During the mid-1960s, he was working in the Catering Branch accounting office of the Victorian Railways when they advertised for a safety officer. He decided to apply and was successful. From there he gained his first OHS qualification at South Melbourne Tech.

His main duty was dealing with PPE. Safety footwear was supplied free to employees, but a fair percentage was being returned as a bad fit. Therefore, Les and a colleague would roam the state in a van full of safety shoes & boots in all brands and sizes to assist employees obtain the best fit.

Les says: “On one occasion we were in a station office, fitting track men, and a shoe came flying across the room. We said, “What did you do that for?” The guy came back, “Well, if I can kick it off, it doesn’t fit.” That was a lesson well learnt.”

He was sent off to expand his knowledge, which included doing the ACTU Safety Rep course. This led to him being asked to conduct safety training for staff. While it put him well outside his comfort zone, he appreciated the experience.

The job entailed him visiting and liaising with management and staff at various locations, ranging from the cafés at Flinders St to canteens at rail workshops to the Mount Buffalo Chalet, which was run by the railways back then.

Les worked on the implementation of a catering module for country trains, which is still in use. At the same time he gained a qualification in food safety from William Angliss College. 

Eventually he became a Senior Safety Officer in the Transport Operations Division and remained there until he accepted redundancy in 1988.

A month later he began work as a medical orderly with Melbourne Health, his first “blue collar” job, which naturally involved a lot of manual work. This included stints in Emergency, X-Ray and the burns unit. After sustaining a back injury 5 years later, he was redeployed as an Assistant Safety Officer, due to his prior experience.

Later on he became Safety and Fire Officer at Northwest Hospital near the zoo. One day, while conducting fire extinguisher training, he turned his attention to the fire blanket. He says: “We had a square metal pan with water and a small splash of petrol. The fire blanket was a bit old in the tooth and had a hole in it. We placed it over the lighted pan and it also burst into flames. I saw the irony of this!”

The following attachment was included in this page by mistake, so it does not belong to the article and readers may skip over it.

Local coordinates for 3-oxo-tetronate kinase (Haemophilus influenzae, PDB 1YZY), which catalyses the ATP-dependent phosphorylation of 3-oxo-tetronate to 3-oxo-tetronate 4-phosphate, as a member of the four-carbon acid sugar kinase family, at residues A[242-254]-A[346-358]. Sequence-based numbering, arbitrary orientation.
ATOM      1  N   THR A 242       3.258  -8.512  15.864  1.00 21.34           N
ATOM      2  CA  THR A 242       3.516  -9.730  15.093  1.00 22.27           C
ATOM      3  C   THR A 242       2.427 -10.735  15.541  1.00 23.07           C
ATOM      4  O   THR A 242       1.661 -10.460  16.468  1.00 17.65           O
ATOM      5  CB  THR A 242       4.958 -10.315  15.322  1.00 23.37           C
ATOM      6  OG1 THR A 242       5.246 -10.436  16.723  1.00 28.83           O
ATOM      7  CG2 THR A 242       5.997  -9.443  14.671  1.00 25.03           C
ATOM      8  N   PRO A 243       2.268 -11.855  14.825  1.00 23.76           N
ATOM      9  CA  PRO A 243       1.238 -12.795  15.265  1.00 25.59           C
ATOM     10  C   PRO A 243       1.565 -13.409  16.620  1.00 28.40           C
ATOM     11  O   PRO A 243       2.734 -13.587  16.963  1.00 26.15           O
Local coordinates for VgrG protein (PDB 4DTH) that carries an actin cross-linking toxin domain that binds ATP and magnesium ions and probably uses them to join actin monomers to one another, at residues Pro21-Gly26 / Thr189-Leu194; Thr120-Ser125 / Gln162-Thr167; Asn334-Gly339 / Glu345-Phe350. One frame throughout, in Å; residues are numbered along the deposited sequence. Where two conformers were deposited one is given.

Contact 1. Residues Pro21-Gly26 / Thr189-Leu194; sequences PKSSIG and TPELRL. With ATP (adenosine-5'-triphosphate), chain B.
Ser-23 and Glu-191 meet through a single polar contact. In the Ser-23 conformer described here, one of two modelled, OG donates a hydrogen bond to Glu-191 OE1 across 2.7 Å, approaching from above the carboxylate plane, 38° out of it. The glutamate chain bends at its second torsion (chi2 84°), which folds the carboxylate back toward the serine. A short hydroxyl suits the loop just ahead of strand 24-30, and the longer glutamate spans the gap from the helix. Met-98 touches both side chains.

During this time Les was involved with presenting Safety Rep courses and laser safety courses, and he also formalised his own on-the-job training and initial education with a Diploma of OHS from RMIT.

Les worked on a number of projects, including contamination reduction in the Nuclear Medicine Dept and addressing manual handling issues in the Catheter Lab, where cumbersome monitors and heavy protective aprons posed risks.

When Les retired he did pro bono work for not-for-profit organisations during the period of OHS Act harmonisation. He maintained his membership of CSG, because he found the speakers informative and valuable, not to mention our great Christmas luncheons!Les Auld birds

With amazing foresight, he left Melbourne in March 2020. We thank him most sincerely for his many years of loyalty to the group and wish him all the best for his new life up north.

 

Presentation & Full Meeting Video Now Available
CSG Meeting: August 2021
Speaker: 
Alison Hunt-Sturman, Group Manager, WHS, Mercy Health Australia
 
Check out the latest presentation from our August 2021 meeting, along with the full meeting video, now available to members.
 
 

Managing the healthcare challenge of COVID-19

Alison Hunt-Sturman took us through the full and detailed journey of how her team faced the challenges of COVID-19 during 2020. During the discussion afterwards, Alison suggested that perhaps she should have issued a trigger warning before her presentation, because it certainly brought back many memories for those present!

We could certainly identify with their experience that began with a naive thought that the situation would be short-lived and that their existing systems were able to keep everything under control. However, as the full impact began to unfold, it was clear that Alison's early warnings, which had been considered overdramatic by some at the time, were justified. As Alison outlined the many developments in the pandemic and the accompanying body of knowledge, it was quite starling to realise how much changed just in the short period between March and May.

One of the stand-outs for me was Alison's discussion about the challenge of boosting the workforce. There was not only the obvious need to replace clinical staff on furlough, but they needed to boost staff in other areas as well. One example was in the IT department to handle all the technological changes. Another big issue was in aged care, where the restriction on family members visiting had a huge impact, because these carers make such a big contribution to the daily workload.

While the current experience is looking more and more like a replay of 2020, the positive side is that practices that were developed last year, and are in a continual state of review, are now putting Alison and her team in good stead for dealing with it.

Alison's presentation complements the talk by Christina Rennick from St Vincents Hospital earlier this year, Hospital Safety during the Pandemic, which you can access here (log in first)

View Presentation & Full Meeting Video